We are excited to offering four webinars this week on the following:
- Female Ancestors
- Writing Proof Summaries and Making Your Case
- Charts, Charts, and More Charts
At long last we’ve released my “Preserving Past You” presentation.
It is an overview of prepping for preserving your genealogical material past your lifespan. It’s not a technical presentation, but focuses on things to think about, getting started, actually doing something, thinking about what is practical to preserve, and planning as much as possible
Don’t put off saving your stuff.
The presentation (media file and handout) can be ordered here for immediate download.
Keep a chart of your failures–so you know where you have looked.
A good column to add to this chart would be one for the reason why this person was eliminated as the person of interest. That’s a good thing to keep track of as well.
Genealogy Tip of the Day is sponsored by GenealogyBank. Search there for your relative.
I host several blogs–all have separate email lists and need to be subscribe to separately (there’s more about me here). Each has a subscription link on the top portion of each page. The blogs are:
- Genealogy Tip of the Day-one tip every day, rain or shine.
- Search Tip of the Day–one tip as they come across my path. We post periodic FamilySearch updates here as well.
- Rootdig–where I blog about my research, research methods, and whatever else crosses my path.
- Daily Genealogy Transcriber–one piece of handwriting everyday–with answers posted. Try your hand at guessing the writing.
If you get one one of the lists and can’t get off, forward the message to me at email@example.com. Thanks!
And please let others know about our blogs!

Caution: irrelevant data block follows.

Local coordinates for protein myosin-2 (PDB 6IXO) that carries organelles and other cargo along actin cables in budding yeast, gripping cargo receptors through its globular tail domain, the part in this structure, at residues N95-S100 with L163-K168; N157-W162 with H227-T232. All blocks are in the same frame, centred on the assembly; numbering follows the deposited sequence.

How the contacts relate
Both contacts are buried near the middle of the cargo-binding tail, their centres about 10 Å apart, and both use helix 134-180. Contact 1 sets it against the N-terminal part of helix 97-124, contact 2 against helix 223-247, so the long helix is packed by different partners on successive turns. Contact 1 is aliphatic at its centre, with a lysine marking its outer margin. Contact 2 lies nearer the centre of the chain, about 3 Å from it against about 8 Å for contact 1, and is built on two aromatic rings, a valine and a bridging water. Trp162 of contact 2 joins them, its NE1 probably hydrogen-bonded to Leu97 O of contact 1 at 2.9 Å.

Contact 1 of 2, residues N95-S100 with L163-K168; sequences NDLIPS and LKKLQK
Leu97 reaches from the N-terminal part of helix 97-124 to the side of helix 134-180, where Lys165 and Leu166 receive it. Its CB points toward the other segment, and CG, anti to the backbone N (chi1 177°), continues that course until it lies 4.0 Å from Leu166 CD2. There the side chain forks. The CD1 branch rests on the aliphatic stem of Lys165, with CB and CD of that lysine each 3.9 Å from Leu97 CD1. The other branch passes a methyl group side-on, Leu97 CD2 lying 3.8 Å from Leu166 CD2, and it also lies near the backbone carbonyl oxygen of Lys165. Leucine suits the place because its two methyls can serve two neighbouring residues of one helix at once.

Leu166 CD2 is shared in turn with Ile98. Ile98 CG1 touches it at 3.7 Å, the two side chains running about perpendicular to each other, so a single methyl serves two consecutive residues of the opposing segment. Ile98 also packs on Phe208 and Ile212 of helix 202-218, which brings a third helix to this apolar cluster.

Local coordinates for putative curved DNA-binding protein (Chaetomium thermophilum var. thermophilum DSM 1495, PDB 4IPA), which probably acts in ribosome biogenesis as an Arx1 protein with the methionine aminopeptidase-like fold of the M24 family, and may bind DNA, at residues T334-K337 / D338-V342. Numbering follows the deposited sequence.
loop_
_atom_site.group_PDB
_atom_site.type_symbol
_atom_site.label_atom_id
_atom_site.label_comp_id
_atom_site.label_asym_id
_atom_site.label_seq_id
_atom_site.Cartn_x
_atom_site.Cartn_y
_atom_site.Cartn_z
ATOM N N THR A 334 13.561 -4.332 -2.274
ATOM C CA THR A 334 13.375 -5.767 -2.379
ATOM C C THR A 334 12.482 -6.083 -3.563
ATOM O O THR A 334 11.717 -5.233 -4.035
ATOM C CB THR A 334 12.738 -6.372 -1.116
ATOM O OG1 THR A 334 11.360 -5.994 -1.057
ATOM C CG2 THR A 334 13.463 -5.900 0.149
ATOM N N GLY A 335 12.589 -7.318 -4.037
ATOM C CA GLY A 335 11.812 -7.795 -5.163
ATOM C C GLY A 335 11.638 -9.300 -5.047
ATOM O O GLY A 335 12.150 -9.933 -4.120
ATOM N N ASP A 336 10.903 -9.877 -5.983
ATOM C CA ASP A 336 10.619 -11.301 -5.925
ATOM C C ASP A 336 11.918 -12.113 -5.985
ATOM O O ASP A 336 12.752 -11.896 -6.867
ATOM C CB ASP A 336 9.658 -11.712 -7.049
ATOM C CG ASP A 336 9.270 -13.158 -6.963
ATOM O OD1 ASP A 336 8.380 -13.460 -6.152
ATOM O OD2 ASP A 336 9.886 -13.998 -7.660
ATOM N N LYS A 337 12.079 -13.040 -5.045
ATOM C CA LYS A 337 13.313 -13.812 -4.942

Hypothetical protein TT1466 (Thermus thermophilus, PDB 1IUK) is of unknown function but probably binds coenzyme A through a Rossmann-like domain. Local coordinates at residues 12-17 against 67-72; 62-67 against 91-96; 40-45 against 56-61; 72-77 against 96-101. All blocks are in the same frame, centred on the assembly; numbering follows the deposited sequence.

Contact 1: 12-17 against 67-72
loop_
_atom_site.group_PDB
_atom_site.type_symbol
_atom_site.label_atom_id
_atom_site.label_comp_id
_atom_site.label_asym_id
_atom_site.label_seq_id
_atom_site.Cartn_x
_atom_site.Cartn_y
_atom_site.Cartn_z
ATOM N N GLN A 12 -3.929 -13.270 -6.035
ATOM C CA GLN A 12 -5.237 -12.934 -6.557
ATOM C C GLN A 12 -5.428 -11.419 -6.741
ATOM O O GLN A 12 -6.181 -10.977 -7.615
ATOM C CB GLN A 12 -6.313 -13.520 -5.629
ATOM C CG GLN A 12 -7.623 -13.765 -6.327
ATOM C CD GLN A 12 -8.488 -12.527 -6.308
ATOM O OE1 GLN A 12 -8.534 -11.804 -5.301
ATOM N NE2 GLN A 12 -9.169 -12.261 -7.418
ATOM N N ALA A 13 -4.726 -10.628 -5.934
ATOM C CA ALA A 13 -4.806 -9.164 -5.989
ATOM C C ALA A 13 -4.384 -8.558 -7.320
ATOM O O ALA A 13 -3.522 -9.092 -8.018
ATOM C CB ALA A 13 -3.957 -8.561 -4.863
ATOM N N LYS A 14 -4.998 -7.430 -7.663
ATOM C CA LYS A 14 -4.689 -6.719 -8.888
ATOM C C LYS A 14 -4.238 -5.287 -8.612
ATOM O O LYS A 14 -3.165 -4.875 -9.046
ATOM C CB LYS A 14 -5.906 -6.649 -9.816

We’ve mentioned this before, but it’s worth a repeat for those who might not have seen it and for those who need a reminder. Charting out inconsistent information can help you to notice patterns and trends–or just make you a little more organized.
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It’s an extremely minor thing, but it makes a good point about the importance of one word. My grandmother had dentures and either got them in “her thirties” or in “the thirties.” Sometimes one word makes all the difference.
Everything is about context–even abbreviations. From the illustration it should be apparent that these 1840-era abbreviations are for places in the Boston area. Abbreviations can be used for more than just place names, can change over time, and may vary from one location to another.
When trying to determine what an abbreviation references, keep in mind the context–the time period and the location. Abbreviations, like many things, are all about context.
This item was located on GenealogyBank. Search there for your relative.
File names for images made from county records should be as specific as possible in terms of location. I should have included at least the county and state. I saved file names that indicated the year of the tax list, a volume number, and the last name of interest. I should have included the state as well. The page numbers were included in the actual image–in this case.
It’s more important than ever before to think about how to make “your stuff survive you.”
Preserving Past You on 13 December 2015-SUNDAY–2 PM Central Time.
In this session, we’ll see ways to preserve your genealogical legacy beyond your own lifetime. We will look at a variety of options, large and small, digital and non-digital, simple and not-so-simple, and more. Prioritizing what to save will be an integral part of this presentation. We will see why preserving is more than a simple clause in your will and ways you can immediately start preserving some of what you have immediately. If you registered for the session of this that had to be rescheduled, you will receive an attendance link at no charge–you do not need to re-register or repay.